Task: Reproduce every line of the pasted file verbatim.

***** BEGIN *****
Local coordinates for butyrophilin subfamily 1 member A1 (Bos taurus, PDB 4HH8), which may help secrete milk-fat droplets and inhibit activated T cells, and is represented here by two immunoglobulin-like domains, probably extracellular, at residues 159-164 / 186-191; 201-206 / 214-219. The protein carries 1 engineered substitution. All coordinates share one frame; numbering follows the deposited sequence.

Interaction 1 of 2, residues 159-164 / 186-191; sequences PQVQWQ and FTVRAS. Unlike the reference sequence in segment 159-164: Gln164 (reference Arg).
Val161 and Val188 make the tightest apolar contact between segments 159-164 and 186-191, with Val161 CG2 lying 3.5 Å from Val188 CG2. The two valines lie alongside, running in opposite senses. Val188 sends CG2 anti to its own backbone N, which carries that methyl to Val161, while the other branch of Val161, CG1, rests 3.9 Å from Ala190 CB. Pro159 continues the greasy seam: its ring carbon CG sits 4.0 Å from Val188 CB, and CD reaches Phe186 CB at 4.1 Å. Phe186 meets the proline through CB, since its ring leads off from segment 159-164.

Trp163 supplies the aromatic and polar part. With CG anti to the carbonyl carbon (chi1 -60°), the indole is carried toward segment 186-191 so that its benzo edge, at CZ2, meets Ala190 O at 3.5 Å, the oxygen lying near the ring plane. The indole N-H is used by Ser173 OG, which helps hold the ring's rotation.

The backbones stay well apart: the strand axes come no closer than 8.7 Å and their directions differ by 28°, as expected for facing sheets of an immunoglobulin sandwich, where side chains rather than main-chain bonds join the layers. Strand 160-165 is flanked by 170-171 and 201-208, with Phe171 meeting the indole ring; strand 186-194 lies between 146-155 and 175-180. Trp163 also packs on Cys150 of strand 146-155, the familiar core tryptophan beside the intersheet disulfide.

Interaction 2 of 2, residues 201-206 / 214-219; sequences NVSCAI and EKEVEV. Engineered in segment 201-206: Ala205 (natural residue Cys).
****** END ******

Local coordinates for butyrophilin subfamily 1 member A1 (Bos taurus, PDB 4HH8), which may help secrete milk-fat droplets and inhibit activated T cells, and is represented here by two immunoglobulin-like domains, probably extracellular, at residues 159-164 / 186-191; 201-206 / 214-219. The protein carries 1 engineered substitution. All coordinates share one frame; numbering follows the deposited sequence.

Interaction 1 of 2, residues 159-164 / 186-191; sequences PQVQWQ and FTVRAS. Unlike the reference sequence in segment 159-164: Gln164 (reference Arg).
Val161 and Val188 make the tightest apolar contact between segments 159-164 and 186-191, with Val161 CG2 lying 3.5 Å from Val188 CG2. The two valines lie alongside, running in opposite senses. Val188 sends CG2 anti to its own backbone N, which carries that methyl to Val161, while the other branch of Val161, CG1, rests 3.9 Å from Ala190 CB. Pro159 continues the greasy seam: its ring carbon CG sits 4.0 Å from Val188 CB, and CD reaches Phe186 CB at 4.1 Å. Phe186 meets the proline through CB, since its ring leads off from segment 159-164.

Trp163 supplies the aromatic and polar part. With CG anti to the carbonyl carbon (chi1 -60°), the indole is carried toward segment 186-191 so that its benzo edge, at CZ2, meets Ala190 O at 3.5 Å, the oxygen lying near the ring plane. The indole N-H is used by Ser173 OG, which helps hold the ring's rotation.

The backbones stay well apart: the strand axes come no closer than 8.7 Å and their directions differ by 28°, as expected for facing sheets of an immunoglobulin sandwich, where side chains rather than main-chain bonds join the layers. Strand 160-165 is flanked by 170-171 and 201-208, with Phe171 meeting the indole ring; strand 186-194 lies between 146-155 and 175-180. Trp163 also packs on Cys150 of strand 146-155, the familiar core tryptophan beside the intersheet disulfide.

Interaction 2 of 2, residues 201-206 / 214-219; sequences NVSCAI and EKEVEV. Engineered in segment 201-206: Ala205 (natural residue Cys).